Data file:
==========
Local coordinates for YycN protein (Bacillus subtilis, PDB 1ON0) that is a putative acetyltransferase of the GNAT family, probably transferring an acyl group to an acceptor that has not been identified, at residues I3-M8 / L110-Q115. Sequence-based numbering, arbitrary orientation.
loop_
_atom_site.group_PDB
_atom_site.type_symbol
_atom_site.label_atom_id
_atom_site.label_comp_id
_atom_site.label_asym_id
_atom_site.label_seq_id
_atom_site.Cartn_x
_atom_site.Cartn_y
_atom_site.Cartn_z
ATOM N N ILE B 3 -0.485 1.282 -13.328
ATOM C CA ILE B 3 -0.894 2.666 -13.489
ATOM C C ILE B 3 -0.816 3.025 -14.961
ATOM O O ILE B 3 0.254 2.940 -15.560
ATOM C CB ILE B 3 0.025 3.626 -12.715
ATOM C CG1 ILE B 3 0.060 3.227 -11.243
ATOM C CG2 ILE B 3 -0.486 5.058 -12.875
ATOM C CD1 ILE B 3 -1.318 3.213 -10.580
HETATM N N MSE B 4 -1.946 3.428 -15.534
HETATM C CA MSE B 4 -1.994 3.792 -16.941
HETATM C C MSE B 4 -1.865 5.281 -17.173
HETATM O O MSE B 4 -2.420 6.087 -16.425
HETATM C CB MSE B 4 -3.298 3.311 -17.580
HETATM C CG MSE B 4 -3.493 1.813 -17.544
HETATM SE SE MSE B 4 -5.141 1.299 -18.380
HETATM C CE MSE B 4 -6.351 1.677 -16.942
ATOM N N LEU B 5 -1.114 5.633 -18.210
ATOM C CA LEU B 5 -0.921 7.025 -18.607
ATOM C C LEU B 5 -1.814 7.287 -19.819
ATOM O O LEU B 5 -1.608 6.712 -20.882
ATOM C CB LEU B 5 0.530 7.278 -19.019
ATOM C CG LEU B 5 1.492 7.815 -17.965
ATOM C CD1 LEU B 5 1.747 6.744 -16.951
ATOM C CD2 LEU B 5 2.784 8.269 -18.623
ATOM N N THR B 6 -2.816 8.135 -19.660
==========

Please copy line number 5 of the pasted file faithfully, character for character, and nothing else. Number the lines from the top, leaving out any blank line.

_atom_site.label_atom_id